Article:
• how your short URL will be used in marketing and communications including the channels and formats you will be using
  • how long you need the short URL for.

Once you have submitted your request, someone from the Digital Experience team will work with you to decide if you need a short URL and what it can be. If you want to make suggestions for short URLs, make sure they need to meet the URL best practice highlighted on this page.

When your short URL goes live

We will create the short URL once the page it is pointing to goes live.

Because short URLs can only point to live content, do not publicise the short URLs until both the content and the short URL are live. If you do it before they are live, you will send users to a ‘This page cannot be found’ error page.

How to maintain your short URLs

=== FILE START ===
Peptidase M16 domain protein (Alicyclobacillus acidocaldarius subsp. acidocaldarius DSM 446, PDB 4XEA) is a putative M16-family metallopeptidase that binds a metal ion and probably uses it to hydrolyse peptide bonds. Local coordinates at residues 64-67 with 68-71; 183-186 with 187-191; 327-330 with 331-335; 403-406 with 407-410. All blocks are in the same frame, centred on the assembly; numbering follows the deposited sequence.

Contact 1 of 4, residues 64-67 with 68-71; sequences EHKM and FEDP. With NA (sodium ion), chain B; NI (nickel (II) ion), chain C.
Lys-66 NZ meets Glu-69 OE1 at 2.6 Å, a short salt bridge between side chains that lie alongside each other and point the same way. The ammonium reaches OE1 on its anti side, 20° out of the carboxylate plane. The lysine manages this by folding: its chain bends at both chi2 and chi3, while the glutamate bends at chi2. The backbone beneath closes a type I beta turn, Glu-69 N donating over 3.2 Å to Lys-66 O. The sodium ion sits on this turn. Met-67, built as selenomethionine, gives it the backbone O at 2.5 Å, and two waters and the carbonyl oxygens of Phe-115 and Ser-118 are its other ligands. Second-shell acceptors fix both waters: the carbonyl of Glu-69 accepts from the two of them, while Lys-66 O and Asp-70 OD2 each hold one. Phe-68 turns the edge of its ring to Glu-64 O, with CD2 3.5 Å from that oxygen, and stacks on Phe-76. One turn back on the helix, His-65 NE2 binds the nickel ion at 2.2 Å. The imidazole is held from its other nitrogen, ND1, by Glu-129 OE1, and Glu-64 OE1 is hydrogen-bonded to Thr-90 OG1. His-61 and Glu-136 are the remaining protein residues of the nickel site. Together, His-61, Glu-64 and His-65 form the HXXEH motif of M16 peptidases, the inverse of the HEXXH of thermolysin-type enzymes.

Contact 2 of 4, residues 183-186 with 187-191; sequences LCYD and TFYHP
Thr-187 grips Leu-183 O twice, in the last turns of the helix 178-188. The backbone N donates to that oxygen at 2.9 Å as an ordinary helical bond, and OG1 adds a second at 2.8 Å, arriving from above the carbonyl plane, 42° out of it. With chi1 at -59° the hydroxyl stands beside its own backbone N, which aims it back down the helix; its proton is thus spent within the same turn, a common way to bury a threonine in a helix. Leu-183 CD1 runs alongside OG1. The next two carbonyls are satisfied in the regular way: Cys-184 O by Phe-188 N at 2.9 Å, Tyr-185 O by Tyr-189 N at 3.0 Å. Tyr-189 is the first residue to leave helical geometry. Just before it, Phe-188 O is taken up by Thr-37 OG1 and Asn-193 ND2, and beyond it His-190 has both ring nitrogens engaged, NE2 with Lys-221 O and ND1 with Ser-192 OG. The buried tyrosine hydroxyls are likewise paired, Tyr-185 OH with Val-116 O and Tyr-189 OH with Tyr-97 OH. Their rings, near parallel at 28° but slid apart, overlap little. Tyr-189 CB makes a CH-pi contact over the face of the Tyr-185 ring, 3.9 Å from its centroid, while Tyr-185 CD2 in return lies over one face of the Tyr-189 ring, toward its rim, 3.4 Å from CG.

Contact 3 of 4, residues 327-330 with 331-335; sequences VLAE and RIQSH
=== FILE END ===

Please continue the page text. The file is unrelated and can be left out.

Keep a note of your short URLs and where they are being used. If you don’t need them anymore, let us know by submitting an admin request.

Please note that short URLs are regularly reviewed by the Digital Experience team and may be deleted if they are not being used.

How to promote and communicate a sub-domain URL

If you need to promote a transactional service on MyAccount, you must promote the start page on

Example: you would promote and this page would include a link to

If you need to promote a site or service that has a sub-domain, request a short URL that will re-direct to the sub-domain in the user’s browser.

Example: redirects to